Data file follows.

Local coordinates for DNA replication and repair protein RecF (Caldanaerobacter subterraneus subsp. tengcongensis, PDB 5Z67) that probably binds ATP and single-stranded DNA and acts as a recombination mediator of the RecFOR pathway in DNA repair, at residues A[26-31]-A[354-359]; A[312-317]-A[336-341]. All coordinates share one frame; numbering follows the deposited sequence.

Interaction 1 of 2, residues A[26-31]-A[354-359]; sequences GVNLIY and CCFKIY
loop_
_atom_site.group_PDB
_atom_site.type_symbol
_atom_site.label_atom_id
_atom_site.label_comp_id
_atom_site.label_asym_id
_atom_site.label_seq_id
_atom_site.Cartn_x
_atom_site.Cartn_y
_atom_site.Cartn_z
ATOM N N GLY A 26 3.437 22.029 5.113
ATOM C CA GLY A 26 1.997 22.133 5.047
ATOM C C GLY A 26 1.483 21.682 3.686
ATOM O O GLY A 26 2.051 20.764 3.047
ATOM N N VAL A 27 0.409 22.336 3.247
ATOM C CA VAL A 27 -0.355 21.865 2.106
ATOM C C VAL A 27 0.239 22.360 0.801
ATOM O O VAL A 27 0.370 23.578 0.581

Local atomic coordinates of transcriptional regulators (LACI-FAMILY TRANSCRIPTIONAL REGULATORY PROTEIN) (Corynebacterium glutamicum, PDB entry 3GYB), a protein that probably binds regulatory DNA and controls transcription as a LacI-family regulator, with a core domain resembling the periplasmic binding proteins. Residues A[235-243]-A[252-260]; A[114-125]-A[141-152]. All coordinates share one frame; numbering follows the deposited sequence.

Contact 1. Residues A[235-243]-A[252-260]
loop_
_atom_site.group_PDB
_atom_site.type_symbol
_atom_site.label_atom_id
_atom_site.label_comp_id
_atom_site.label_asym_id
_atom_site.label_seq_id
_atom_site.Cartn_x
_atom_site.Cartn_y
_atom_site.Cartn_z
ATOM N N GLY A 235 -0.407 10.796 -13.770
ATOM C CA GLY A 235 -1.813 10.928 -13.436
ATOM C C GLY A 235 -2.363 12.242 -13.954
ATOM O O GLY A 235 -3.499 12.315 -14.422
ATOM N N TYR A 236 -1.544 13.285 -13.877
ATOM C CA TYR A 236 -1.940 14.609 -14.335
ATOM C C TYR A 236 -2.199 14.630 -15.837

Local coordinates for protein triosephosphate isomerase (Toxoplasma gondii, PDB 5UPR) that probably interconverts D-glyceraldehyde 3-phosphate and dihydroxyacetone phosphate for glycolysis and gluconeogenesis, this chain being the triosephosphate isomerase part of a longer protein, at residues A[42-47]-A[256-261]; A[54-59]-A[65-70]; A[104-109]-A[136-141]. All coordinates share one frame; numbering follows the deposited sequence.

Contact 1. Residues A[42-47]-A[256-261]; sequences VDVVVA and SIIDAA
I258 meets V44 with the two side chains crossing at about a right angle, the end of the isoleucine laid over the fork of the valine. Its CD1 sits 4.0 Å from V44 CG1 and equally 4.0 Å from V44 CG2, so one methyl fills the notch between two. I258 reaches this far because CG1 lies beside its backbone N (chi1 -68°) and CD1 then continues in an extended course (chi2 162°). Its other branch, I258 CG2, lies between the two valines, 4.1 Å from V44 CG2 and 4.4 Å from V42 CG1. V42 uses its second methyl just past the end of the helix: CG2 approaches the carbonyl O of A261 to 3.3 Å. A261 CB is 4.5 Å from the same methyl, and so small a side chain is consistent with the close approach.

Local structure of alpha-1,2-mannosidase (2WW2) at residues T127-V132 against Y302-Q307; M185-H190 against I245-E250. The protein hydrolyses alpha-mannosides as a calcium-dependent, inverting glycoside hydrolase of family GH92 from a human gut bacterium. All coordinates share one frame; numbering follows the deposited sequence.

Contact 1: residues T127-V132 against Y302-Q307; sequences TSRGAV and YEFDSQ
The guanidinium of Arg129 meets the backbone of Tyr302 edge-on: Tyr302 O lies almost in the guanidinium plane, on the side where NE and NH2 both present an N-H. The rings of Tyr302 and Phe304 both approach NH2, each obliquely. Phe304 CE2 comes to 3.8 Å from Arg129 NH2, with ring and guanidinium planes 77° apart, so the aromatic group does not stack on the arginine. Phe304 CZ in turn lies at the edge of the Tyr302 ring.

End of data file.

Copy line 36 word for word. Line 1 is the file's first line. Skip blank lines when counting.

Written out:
ATOM O O GLY A 235 -3.499 12.315 -14.422